The word is placed in inverted commas to indicate that AI does not accept the official explanation usually provided _ that the victims have indeed vanished (the more general use of the term). In AI's opinion, the authorities likely know precisely the whereabouts and the fate of the victims.

Like extrajudicial executions, “disappearances” are a tactic of repression that governments find to be swift and convenient. Rather than deal with their opponents through the elaborate process of arrest, trial, and long-term imprisonment, some governments may prefer simply to abduct them.

Similarly, while it is difficult to evade responsibility for political prisoners held in visible custody, governments can more readily deny accountability for “disappeared” people.

“Disappearances”, like extrajudicial executions, often take place in the context of violent opposition to a government. The victims frequently are suspected members, supporters, or potential sympathizers of opposition groups.

AI considers “disappearances” a gross violation of fundamental human rights. The abuse serves to disguise other abuses. Not only are its victims obviously detained without charge or trial, but they often are at great risk of being tortured and of being killed while in the secret custody of state agents.

When AI receives a report of a “disappearance” it acts urgently to demand an investigation and to let the authorities know that they will be held responsible for the fate of the victim.

“Disappearances” are shrouded in mystery. Families, friends, lawyers, and human rights activists who try to collect information or to obtain remedies are met with denials or intimidation _ or, sometimes, themselves “disappear”.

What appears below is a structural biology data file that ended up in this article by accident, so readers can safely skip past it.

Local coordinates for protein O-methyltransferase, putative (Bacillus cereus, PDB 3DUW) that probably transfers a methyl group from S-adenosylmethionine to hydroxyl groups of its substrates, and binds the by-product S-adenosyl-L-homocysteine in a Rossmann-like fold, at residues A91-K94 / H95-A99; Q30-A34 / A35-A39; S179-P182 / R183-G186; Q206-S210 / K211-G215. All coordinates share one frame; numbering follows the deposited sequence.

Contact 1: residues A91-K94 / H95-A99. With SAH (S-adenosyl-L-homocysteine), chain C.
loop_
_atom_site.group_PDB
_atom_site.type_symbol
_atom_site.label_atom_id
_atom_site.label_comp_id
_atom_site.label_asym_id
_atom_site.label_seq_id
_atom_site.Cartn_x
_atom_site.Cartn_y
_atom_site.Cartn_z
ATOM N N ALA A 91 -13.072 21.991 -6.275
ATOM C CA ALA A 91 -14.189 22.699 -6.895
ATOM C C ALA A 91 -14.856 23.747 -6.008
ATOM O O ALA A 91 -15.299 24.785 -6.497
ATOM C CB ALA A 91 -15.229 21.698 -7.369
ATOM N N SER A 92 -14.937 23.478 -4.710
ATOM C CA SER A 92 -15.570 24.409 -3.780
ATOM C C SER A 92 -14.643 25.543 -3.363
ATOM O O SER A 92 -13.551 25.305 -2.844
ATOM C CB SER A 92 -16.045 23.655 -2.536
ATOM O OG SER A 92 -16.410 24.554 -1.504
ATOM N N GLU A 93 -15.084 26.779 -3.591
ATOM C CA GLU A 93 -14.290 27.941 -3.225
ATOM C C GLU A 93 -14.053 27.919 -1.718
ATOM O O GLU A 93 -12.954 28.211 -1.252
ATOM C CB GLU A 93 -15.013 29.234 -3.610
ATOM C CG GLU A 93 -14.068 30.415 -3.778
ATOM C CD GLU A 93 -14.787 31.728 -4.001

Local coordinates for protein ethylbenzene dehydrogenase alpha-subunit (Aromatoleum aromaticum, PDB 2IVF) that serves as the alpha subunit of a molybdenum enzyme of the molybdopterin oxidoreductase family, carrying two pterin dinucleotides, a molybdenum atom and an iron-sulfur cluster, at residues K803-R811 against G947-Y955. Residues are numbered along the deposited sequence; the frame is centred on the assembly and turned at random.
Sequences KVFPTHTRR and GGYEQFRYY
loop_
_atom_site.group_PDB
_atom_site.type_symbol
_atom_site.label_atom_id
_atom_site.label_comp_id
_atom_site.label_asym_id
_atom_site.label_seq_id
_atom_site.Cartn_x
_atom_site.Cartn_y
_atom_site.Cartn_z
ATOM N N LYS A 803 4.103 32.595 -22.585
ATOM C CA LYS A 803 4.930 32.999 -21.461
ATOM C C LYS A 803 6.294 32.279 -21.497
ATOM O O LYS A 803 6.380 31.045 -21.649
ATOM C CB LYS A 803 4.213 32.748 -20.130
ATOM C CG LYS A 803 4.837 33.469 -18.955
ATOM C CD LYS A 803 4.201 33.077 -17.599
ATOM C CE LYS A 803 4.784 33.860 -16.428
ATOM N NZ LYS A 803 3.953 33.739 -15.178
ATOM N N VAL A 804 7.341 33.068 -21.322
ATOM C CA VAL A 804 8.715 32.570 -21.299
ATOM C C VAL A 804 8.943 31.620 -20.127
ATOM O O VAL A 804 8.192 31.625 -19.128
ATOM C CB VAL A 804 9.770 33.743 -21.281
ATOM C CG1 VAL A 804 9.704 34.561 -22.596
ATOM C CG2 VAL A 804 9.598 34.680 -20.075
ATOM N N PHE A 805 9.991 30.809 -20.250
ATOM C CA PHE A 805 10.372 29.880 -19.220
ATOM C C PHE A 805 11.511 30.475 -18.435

A terrible effect of a “disappearance” is the pain and anxiety that the uncertainty inflicts upon the victim's family, who suffer the trauma of abandonment, loneliness, insecurity, and a permanent sense of fear.

In recent decades, this abuse has become so widespread that the English language word “disappeared” has come to mean not only the victim but also what the state did to the victim _ it “disappeared” the person.


AI opposes the sending of individuals from one country to another where they are at risk of becoming victims of the human rights violations that are of concern to the movement.

In the 1990s, in different parts of the globe, there are millions of people seeking refuge outside their own countries. These people have fled their own countries for a variety of reasons. Among the most common are war, famine, ecological disaster, or persecution.

Many are in flight from the threat of human rights violations on account of their opinions or beliefs, race or sex, or from the threat of torture, “disappearance”, or execution.

The persecution they are fleeing is not confined to any region or to any political system. Refugees have crossed almost every territorial boundary in the world in search of safety.